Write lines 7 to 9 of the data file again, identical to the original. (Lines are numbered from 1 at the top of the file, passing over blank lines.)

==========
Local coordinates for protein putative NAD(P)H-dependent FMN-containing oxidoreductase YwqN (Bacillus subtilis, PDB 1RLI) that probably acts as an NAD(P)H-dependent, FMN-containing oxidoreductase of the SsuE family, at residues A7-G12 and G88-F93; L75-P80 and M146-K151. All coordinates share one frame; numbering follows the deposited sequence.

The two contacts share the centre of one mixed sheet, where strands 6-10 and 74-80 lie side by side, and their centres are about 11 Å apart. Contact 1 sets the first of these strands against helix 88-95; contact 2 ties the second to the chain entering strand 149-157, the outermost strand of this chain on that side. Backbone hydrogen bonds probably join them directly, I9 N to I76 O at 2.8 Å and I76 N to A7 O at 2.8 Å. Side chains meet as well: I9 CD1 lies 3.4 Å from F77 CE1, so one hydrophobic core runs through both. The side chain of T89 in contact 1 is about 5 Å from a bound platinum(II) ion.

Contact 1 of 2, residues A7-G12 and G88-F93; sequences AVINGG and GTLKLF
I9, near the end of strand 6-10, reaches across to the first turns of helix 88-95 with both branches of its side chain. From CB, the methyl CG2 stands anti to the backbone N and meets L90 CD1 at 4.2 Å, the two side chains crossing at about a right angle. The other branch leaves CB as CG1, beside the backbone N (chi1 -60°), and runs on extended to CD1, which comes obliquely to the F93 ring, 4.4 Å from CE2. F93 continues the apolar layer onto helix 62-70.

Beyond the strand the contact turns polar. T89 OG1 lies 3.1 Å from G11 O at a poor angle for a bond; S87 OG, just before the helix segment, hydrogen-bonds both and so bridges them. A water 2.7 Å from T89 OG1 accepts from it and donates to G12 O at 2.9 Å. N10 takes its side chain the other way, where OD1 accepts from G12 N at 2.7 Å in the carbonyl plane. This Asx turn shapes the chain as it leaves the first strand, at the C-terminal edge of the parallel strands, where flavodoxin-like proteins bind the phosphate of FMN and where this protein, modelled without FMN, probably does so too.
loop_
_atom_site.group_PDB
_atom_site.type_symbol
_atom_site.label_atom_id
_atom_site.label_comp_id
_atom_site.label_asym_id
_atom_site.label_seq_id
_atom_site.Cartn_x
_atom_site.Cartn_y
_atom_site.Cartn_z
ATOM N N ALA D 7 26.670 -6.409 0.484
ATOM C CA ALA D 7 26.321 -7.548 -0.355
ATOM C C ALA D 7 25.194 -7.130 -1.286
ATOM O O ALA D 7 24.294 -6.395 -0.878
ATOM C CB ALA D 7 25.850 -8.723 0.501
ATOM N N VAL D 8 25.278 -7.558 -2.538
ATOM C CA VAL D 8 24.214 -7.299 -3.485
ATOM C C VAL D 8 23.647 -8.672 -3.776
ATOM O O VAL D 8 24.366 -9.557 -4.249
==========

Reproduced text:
_atom_site.group_PDB
_atom_site.type_symbol
_atom_site.label_atom_id